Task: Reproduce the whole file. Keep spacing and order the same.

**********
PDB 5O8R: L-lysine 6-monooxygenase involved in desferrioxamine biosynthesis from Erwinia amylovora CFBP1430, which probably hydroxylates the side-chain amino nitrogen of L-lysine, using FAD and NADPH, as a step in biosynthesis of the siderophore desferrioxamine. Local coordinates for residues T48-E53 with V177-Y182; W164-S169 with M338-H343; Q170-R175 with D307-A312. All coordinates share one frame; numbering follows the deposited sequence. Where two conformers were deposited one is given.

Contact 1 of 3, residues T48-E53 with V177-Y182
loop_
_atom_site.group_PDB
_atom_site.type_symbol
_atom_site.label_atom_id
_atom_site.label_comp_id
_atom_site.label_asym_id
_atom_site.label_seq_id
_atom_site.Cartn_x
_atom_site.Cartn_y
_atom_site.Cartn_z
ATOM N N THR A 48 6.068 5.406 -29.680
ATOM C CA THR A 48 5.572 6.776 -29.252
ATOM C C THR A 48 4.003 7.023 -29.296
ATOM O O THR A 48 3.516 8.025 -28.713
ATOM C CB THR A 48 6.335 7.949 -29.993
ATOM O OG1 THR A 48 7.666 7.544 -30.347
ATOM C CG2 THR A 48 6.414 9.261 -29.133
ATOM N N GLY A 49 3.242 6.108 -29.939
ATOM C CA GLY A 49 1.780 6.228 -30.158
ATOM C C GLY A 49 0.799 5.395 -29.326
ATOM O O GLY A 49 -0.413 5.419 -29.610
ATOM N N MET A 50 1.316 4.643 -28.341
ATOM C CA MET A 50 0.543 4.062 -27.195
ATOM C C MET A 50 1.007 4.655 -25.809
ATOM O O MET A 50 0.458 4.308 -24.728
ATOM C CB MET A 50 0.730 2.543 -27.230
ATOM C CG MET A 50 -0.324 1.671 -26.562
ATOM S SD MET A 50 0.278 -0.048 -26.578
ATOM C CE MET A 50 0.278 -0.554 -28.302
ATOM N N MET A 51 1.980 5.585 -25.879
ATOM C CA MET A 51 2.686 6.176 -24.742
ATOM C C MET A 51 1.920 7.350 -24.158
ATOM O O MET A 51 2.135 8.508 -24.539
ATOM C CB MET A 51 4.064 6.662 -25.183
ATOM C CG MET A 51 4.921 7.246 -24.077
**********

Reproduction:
PDB 5O8R: L-lysine 6-monooxygenase involved in desferrioxamine biosynthesis from Erwinia amylovora CFBP1430, which probably hydroxylates the side-chain amino nitrogen of L-lysine, using FAD and NADPH, as a step in biosynthesis of the siderophore desferrioxamine. Local coordinates for residues T48-E53 with V177-Y182; W164-S169 with M338-H343; Q170-R175 with D307-A312. All coordinates share one frame; numbering follows the deposited sequence. Where two conformers were deposited one is given.

Contact 1 of 3, residues T48-E53 with V177-Y182
loop_
_atom_site.group_PDB
_atom_site.type_symbol
_atom_site.label_atom_id
_atom_site.label_comp_id
_atom_site.label_asym_id
_atom_site.label_seq_id
_atom_site.Cartn_x
_atom_site.Cartn_y
_atom_site.Cartn_z
ATOM N N THR A 48 6.068 5.406 -29.680
ATOM C CA THR A 48 5.572 6.776 -29.252
ATOM C C THR A 48 4.003 7.023 -29.296
ATOM O O THR A 48 3.516 8.025 -28.713
ATOM C CB THR A 48 6.335 7.949 -29.993
ATOM O OG1 THR A 48 7.666 7.544 -30.347
ATOM C CG2 THR A 48 6.414 9.261 -29.133
ATOM N N GLY A 49 3.242 6.108 -29.939
ATOM C CA GLY A 49 1.780 6.228 -30.158
ATOM C C GLY A 49 0.799 5.395 -29.326
ATOM O O GLY A 49 -0.413 5.419 -29.610
ATOM N N MET A 50 1.316 4.643 -28.341
ATOM C CA MET A 50 0.543 4.062 -27.195
ATOM C C MET A 50 1.007 4.655 -25.809
ATOM O O MET A 50 0.458 4.308 -24.728
ATOM C CB MET A 50 0.730 2.543 -27.230
ATOM C CG MET A 50 -0.324 1.671 -26.562
ATOM S SD MET A 50 0.278 -0.048 -26.578
ATOM C CE MET A 50 0.278 -0.554 -28.302
ATOM N N MET A 51 1.980 5.585 -25.879
ATOM C CA MET A 51 2.686 6.176 -24.742
ATOM C C MET A 51 1.920 7.350 -24.158
ATOM O O MET A 51 2.135 8.508 -24.539
ATOM C CB MET A 51 4.064 6.662 -25.183
ATOM C CG MET A 51 4.921 7.246 -24.077